How are the Analects and the Bhagavad Gita related according to their intentions and thoughts?
Both the Bhagavad Gita and the Analects of Confucius are about duty. They argue that individuals have social responsibilities that take precedent over personal preference and even personal principles.
The Bhagavad Gita is a dialogue between humanity, represented by Prince Arjuna, and the eternal, represented by the divine Lord Krishna. The subject at issue is duty, or more accurately, dharma. "Duty" is not a perfect translation of the Sanskrit word dharma, but it's close: dharma is the behavior required to maintain "rta," the good order of the universe.
The conflict at the heart of the Bhagavad Gita is between personal principle and dharma. Arjuna is about to go to war with the Kauravas. He has relatives, teachers, and beloved friends among them. His personal principle tells him, as it would tell anyone, not to fight. Dharma, in the form of Krishna, tells him otherwise. It reminds him that human perspective is limited and that, though a great hero, his own life is ephemeral. There are greater things than Arjuna, says Lord Krishna, and dharma, the right way of living that serves that greater order, is more important than Arjuna's own feelings.
The Analects makes the same argument directly, without the dialogue. One of the most important concepts in Confucian thought is "li." Like "dharma," it doesn't quite translate to English, but a good start might be "good order." Li represents the concrete behavior expected from people of every kind, fulfilling every role in society that makes that society run smoothly (see reference). The Analects present thoughts on how li may be achieved and call on the reader to behave accordingly, just as the Gita presents a dialogue about dharma and calls upon Arjuna, and thereby the reader, to fulfill it.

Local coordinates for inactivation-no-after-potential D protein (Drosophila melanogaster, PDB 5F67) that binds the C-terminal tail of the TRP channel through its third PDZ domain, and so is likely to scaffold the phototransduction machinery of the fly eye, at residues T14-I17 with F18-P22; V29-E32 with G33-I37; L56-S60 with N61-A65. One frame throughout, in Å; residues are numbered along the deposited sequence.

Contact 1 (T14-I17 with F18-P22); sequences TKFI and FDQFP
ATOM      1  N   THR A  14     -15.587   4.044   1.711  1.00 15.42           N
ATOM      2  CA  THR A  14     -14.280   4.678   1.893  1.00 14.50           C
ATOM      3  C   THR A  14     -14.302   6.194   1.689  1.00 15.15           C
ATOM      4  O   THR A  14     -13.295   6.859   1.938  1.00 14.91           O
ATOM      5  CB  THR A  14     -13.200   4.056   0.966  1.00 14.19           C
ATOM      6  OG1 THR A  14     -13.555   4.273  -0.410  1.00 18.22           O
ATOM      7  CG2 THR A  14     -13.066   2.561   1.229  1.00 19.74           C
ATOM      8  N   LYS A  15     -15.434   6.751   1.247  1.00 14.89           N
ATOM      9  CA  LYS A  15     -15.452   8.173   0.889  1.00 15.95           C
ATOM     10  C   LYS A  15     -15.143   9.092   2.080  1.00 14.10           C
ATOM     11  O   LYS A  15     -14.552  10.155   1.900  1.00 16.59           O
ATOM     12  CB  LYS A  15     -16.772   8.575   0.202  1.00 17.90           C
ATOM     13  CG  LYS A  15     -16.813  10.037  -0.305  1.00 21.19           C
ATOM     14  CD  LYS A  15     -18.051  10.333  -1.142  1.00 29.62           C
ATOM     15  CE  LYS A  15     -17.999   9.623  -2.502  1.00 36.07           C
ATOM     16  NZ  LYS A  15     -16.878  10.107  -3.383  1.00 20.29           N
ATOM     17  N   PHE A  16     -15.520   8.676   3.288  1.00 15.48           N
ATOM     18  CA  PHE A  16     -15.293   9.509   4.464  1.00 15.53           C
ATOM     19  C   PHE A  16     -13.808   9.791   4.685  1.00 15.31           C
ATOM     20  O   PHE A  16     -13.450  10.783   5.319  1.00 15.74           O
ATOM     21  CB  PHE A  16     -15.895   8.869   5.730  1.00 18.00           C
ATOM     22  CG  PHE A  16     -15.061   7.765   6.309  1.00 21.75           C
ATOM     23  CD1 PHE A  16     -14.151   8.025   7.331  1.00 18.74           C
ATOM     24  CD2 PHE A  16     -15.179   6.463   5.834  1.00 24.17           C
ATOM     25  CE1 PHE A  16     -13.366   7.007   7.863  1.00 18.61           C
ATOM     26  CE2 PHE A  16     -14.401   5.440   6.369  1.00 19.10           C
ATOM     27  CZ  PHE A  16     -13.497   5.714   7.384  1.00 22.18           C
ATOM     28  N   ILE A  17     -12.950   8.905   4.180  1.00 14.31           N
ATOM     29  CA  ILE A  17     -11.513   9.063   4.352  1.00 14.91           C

Despite being separated by hundreds of miles and radically different cultures, there is a thread of unity between the Bhagavad Gita and the Analects. Both acknowledge the existence of an order beyond worldly life, and both ascribe the highest moral value to following it rather than personal inclination.
First, one should note that the Analects were a collection of sayings attributed to Confucius, a Chinese sage. They take the form of short anecdotes about or sayings of Confucius but lack a coherent narrative form and express a traditional philosophy and piety without promoting specific deities. Instead, the Analects combine aspects of advice on ethics, politics, the nature of the good life, the family, and etiquette. They focus on how the "superior man" should live more than on metaphysics and emphasize the Tao or path that the superior man should take through life.
Although the Bhagavad Gita also addresses ethics, it does so within a somewhat different context. What we term the Bhagavad Gita is actually a sequence of several chapters of the sixth book of the Hindu epic the Mahabharata. This is an epic with a strong and coherent narrative which includes several gods, of whom Krishna, an incarnation of Vishnu, is most significant in these chapters. A central concept in the text is "dharma," or acting in the right fashion.
The strongest parallels between the two texts lie in the relationship of "tao" to "dharma," as these are both concepts of an ideal way to live in the world for an upper-class male. Both works are intended to be normative and didactic, telling readers how they should live, rather than simply descriptive. Both emphasize the importance of duty in moral life and of fulfilling social obligations. Both also emphasize self-control and subsuming personal preferences to the greater good. They portray strongly hierarchical societies with roles of individuals highly differentiated by gender, age, and class and emphasize submission to such systems rather than rebellion for the sake of social justice.
Both the Analects and the Bhagavadgita focus on ethical behavior.
Confucius did not focus on a higher being, but he did propose that each person should be his best self. The Bhagavadgita suggests that ethical behavior comes from proper spiritual development.
Confucius proposed that society benefited most from ethically behaving individuals.
He believed that individuals could begin to cultivate an all-encompassing sense of virtue through ren, (Wikipedia)
The Bhagavadgita also proposes that a person must be spiritual to be ethical. A strong spiritual being is the key ethical behavior.
O Arjuna, one who in this world does not apply the procedures prescribed and established by the Vedic scriptures; that person living in sin wastes their human life captivated by sense gratification. (http://www.bhagavad-gita.org)
Each text has ideas about living ethically, and each proposes spiritual development as a method of maintaining ethical behavior. The Bhagavadgita seems to rely more on spiritual procedures to get there.